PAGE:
SEC bans “Naked Access”

5 11 2010

In a unanimous vote, the Securities Exchange Commission issued a ban on so-called “Naked Access” to stock markets.  In a nutshell, the ban prohibits brokerage firms from providing “unfiltered” access to the stock market.   The new rules are supposed to ensure brokers will play the role of gatekeeper between customers and the markets.  Prior to this, brokers would often give customers “access keys” to the markets.

“I have previously likened unfiltered access to giving your car keys to a friend who doesn’t have a license and letting him drive unaccompanied,” said SEC Chairman Mary L. Schapiro. “This rule requires that broker-dealers not only remain in the car, but also maintain control of it so we can all be assured the rules of the road will be observed before the car is ever put into drive.”

Through sponsored access — especially “unfiltered” or “naked” sponsored access arrangements — there is the potential that financial, regulatory and other risks associated with the placement of orders are not being appropriately managed. Of particular concern is the quality of broker-dealer risk controls in “unfiltered” access arrangements. In some cases, the broker may be relying on assurances from its customer that the customer has appropriate risk controls in place.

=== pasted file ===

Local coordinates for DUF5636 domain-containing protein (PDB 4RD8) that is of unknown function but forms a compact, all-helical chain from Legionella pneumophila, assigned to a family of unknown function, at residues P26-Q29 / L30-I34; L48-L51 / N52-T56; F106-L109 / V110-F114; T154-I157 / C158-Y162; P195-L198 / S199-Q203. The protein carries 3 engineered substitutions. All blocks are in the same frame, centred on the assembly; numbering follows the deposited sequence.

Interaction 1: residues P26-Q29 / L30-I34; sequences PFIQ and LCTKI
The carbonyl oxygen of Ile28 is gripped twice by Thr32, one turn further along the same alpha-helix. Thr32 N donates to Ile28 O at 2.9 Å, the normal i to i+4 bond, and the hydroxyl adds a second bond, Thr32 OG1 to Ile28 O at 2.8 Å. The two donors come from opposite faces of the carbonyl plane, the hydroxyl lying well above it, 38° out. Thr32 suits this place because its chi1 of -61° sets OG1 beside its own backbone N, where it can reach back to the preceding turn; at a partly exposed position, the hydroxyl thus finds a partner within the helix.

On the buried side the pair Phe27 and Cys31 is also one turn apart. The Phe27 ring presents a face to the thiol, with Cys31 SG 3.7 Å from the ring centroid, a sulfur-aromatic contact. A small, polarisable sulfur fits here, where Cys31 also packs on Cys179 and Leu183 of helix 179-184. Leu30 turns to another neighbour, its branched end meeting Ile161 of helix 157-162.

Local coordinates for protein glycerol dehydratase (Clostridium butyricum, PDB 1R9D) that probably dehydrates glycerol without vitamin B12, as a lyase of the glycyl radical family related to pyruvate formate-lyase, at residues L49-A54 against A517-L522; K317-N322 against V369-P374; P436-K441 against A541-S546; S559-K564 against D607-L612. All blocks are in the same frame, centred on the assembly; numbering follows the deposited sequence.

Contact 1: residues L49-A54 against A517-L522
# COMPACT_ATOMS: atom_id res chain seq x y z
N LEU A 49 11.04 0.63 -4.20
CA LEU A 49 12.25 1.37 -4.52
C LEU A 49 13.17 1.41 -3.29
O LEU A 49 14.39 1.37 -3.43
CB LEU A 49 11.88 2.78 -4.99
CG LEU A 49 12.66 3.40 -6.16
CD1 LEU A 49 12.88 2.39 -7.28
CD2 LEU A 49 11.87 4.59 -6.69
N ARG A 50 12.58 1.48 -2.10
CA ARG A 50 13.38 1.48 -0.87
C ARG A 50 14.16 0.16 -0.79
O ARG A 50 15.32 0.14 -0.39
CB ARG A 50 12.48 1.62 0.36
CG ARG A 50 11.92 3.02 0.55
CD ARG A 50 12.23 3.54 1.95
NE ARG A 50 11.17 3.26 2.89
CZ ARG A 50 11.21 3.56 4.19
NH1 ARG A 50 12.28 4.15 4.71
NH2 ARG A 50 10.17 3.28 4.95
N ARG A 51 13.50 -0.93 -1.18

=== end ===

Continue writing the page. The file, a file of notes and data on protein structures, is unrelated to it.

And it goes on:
The new rule is part of a larger effort by the SEC to help ensure that the markets are fair, transparent and efficient. Among other rules recently proposed by the Commission:

The new rules were precipitated by the May 6, 2010 stock market flash.  High Volume Trading firms often use algorithms to determine when and how they will trade stocks.  Under certain conditions, these algorithms will cause automatic buying or selling, without human intervention.  On Sept 30th, the SEC issued a white paper discussing the apparent causes of the flash crash.    The new rules are thought to be a response to the May 6 flash crash, and an attempt to prevent a future flash crash.

However, the root of this change go much deeper.  In 1998, the SEC first allowed electronic trading.  Almost overnight, day trading firms popped up, and every Average Joe became a speculator.  This increased speculation created the market pressure which lead to the burst of the “dot-com” bubble.  Ever since then, the SEC has been crafting rules to further regulate electronic trading.  This new barrier to public access to the markets is likely another attempt to prevent future stock market bubbles.




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